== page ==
Building the direct solar economy


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In the developing world, small-scale solar, which can be used for lighting and charging mobile devices, is one of the solar technologies within reach of low-income residents, and while it can certainly fill some of the energy needs of people (such as a clean light source to replace kerosene, and to keep cell phones charged up), it’s only one piece of the energy puzzle.

Another larger energy demand is for producing heat, whether it’s for cooking or water sterilization, which is often met by using electricity (at the risk of regular blackouts and high costs) or wood (which contributes to deforestation and indoor air pollution), but there is a viable and sustainable alternative solution in the form of solar thermal technology. Using the sun’s rays directly, without the need for expensive and complex components, is a perfect fit for quite a bit of the developing world’s energy needs, as well as being an appropriate technology even in First World countries.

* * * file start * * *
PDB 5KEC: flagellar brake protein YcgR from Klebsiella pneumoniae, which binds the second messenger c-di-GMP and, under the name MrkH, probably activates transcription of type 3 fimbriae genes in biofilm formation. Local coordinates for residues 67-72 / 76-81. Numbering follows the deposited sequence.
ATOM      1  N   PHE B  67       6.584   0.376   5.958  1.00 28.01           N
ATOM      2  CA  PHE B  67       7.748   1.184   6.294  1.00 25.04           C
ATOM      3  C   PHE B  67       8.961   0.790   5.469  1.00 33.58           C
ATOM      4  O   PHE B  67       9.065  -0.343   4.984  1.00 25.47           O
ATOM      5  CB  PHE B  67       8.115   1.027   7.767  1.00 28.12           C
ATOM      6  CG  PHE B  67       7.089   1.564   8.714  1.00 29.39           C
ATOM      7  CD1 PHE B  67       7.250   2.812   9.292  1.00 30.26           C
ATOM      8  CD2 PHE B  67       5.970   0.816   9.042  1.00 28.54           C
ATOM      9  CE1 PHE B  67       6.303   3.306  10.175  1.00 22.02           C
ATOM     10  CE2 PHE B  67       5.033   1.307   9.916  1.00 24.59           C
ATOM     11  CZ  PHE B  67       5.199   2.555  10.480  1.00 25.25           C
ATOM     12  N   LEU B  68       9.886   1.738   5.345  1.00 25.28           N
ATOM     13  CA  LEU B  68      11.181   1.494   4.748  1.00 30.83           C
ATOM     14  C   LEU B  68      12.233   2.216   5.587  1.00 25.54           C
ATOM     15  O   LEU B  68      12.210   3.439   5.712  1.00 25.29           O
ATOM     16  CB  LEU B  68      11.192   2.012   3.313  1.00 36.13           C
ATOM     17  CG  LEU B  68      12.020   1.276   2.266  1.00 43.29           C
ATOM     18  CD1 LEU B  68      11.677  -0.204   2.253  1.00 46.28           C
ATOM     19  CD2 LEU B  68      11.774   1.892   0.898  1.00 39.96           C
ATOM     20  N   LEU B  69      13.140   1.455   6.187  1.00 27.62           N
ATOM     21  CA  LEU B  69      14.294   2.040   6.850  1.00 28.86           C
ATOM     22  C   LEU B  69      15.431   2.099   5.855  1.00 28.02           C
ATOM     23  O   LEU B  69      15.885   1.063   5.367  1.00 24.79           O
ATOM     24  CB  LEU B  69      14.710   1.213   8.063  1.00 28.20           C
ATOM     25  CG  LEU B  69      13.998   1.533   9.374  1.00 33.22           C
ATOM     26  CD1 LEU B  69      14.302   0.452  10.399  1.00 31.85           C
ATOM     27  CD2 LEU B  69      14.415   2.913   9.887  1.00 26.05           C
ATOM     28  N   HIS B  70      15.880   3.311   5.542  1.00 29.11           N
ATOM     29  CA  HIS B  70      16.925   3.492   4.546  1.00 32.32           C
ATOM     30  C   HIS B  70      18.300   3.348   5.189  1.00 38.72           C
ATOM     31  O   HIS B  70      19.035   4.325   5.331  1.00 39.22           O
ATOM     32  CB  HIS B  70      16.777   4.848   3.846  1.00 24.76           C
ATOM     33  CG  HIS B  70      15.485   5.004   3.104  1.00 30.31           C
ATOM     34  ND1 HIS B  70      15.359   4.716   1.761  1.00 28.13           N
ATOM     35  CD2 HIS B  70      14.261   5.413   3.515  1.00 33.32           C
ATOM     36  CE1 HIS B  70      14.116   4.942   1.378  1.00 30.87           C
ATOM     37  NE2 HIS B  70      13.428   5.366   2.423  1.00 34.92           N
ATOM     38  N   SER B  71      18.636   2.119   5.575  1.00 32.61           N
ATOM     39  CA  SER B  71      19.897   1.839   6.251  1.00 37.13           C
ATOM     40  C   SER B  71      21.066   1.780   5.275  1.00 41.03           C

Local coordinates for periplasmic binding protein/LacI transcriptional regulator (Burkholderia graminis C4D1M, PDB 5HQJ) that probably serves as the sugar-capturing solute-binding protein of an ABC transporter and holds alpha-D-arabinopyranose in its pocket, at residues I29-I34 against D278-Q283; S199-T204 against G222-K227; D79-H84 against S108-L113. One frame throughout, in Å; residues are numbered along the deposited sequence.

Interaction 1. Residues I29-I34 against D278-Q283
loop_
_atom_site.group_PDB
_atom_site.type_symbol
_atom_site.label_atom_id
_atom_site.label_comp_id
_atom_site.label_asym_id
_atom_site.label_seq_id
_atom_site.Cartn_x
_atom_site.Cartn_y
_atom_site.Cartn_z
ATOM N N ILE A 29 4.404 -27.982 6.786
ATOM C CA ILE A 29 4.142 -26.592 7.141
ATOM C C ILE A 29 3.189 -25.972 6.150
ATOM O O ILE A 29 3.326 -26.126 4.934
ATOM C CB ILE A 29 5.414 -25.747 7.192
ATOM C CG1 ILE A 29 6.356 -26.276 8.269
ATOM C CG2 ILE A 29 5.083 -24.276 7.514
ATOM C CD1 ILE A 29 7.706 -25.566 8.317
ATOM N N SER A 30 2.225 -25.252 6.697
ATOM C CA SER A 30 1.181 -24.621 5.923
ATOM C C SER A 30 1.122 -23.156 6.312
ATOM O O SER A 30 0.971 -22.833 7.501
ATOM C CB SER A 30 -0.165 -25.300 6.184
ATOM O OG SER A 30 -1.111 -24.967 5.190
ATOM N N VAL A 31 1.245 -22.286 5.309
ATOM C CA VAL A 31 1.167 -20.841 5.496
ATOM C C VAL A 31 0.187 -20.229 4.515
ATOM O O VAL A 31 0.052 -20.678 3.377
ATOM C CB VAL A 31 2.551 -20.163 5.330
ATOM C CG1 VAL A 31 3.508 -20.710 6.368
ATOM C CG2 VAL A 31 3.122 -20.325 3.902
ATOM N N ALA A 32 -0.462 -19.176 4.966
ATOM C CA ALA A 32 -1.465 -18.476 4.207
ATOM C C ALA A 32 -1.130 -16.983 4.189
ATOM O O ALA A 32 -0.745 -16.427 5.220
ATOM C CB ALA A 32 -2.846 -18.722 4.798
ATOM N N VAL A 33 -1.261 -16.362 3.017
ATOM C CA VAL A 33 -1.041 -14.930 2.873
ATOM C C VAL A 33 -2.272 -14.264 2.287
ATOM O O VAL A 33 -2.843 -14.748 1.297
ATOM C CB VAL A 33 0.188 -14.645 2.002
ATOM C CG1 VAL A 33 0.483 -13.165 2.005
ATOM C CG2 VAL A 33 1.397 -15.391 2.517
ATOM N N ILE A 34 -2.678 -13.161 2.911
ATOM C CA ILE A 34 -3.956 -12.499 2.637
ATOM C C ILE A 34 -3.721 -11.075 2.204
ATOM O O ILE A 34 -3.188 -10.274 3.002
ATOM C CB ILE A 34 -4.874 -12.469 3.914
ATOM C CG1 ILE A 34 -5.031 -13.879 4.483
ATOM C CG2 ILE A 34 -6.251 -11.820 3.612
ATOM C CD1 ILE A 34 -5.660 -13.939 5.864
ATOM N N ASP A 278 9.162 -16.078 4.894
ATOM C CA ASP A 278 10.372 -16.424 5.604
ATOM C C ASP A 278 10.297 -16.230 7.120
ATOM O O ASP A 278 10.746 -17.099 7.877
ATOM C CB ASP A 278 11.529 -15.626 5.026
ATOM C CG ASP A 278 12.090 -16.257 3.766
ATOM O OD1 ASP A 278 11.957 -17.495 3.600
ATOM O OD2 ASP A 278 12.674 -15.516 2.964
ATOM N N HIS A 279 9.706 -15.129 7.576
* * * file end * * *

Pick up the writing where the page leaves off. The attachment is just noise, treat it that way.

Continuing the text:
One organization that is moving the needle on accessible and affordable solar technologies for the developing world is GoSol, which is now demonstrating what it calls the “Direct Solar Economy.”

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